Learn about the strategies and pitfalls that Kong Cloud learned as they adopted a positive security model with Consul ACL policies and Vault token management.
API gateway SaaS provider, Kong Cloud is using Consul, Terraform, and Vault to automate and integrate their management of ACLs and ACL tokens.
In this talk, Kong Cloud engineer Robert Paprocki talks about how Consul ACLs shaped their service networking and security architecture. He'll go in-depth on: - How they wrote their role-based ACL policies, applying them to various processes based on access requirements. - How they seamlessly tied token generation and management to their existing Vault installation. - Their strategy for monitoring and auditing traffic in various clusters to gain confidence in shaping ACL policies on a per-role basis - The usefulness of integrating with Vault's many login mechanisms to provide a seamless, automated lifecycle for generating Consul ACL tokens.
Finally, you'll learn about the pitfalls, pain points, and unexpected/undocumented behaviors they learned about along the way. This talk focuses on ACLs in Consul 1.4 and doesn't cover any of the functionality introduced in Consul 1.5-1.6, but its concepts will still be helpful.
We're going to talk about Consul ACLs, but we're also going to tell a bit of a story about how my team at Kong Cloud is using all 3 of the tools that I mentioned, Consul, Terraform, and Vault, to automate and integrate our management of ACLs and ACL tokens. We're going to briefly review Consul ACL functionality before diving into what my team does at Kong.
For those who aren't familiar with Kong, we're an open-source company that builds the most popular API gateway on the planet, and Kong Cloud is the SaaS arm of that.
We'll take a look at what the Kong Cloud architecture and infrastructure look like. We'll dig into how Consul ACLs played a role in shaping and reinforcing our designs. We'll also go over how we shaped our ACL policies based on existing Consul traffic, and we'll take a look at some of the hiccups that we ran into along the way during this migration. Hopefully, if this is something that you're interested in adopting in your environment, you can learn from our mistakes and from our experiences and come away with a little bit of a better experience for it.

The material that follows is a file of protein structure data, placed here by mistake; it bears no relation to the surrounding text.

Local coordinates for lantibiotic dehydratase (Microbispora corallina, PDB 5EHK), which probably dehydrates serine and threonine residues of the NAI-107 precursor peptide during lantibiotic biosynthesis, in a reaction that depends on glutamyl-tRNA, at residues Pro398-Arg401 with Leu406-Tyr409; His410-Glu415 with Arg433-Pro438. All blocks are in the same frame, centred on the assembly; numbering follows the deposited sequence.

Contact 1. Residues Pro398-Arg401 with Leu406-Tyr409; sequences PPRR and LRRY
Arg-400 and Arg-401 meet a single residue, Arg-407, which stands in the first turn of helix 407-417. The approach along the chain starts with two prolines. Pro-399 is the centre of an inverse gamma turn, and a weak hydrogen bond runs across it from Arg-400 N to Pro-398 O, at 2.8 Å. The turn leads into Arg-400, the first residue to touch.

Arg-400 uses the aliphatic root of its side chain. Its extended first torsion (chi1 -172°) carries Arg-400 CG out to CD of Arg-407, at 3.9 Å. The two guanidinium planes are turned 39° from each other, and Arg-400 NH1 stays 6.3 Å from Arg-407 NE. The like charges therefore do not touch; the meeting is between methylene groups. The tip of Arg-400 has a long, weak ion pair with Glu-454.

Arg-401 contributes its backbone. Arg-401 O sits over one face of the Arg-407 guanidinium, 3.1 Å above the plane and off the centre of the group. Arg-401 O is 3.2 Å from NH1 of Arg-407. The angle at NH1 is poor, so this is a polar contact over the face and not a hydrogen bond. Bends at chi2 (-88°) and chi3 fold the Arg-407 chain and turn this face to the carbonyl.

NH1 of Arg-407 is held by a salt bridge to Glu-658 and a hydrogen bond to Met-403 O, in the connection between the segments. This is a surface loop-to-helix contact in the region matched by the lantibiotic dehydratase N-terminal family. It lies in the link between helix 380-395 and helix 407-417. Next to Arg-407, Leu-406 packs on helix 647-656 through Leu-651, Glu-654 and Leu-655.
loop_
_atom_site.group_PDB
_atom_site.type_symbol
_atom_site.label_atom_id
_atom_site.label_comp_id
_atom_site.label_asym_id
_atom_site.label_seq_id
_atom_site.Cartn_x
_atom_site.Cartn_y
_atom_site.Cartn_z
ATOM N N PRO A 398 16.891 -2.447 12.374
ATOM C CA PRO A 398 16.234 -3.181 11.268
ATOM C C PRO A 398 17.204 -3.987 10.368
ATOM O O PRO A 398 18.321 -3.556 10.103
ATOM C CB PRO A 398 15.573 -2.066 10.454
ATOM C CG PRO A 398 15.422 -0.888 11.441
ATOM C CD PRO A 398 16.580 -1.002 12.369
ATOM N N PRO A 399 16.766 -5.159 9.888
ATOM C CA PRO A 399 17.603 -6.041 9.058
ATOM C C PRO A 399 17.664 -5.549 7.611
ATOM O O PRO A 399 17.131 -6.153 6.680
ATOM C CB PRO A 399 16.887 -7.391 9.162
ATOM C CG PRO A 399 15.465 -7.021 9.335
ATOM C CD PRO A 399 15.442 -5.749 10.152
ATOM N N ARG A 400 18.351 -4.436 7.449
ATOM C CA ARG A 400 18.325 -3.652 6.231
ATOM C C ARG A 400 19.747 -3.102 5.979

My name is Robert Paprocki. As I mentioned, I work as an engineer for Kong on the cloud team. Prior to working on the Cloud Team, I led one of our enterprise development teams known as our Fast Track Team. We're responsible for shipping and rapidly delivering enterprise features for Kong Enterprise.
Before this, I worked at a company called Zenedge (who was acquired by Oracle), doing a global AI and CDN lab for them. And I've also worked at Blizzard and DreamHost in AppSec and security engineering roles as well as systems and SRE work.
As I mentioned, we're going to have a brief intro to Consul ACLs. This is a very brief review for those who aren't familiar with it. If the concept is new to you and it sounds interesting, I would strongly recommend you check out the documentation and the tutorials online. HashiCorp has done a fantastic job of revamping some of these docs, some of the bootstrapping guides. If you're not familiar with it, definitely check it out, play with it in the sandbox environment. It's well worth getting into.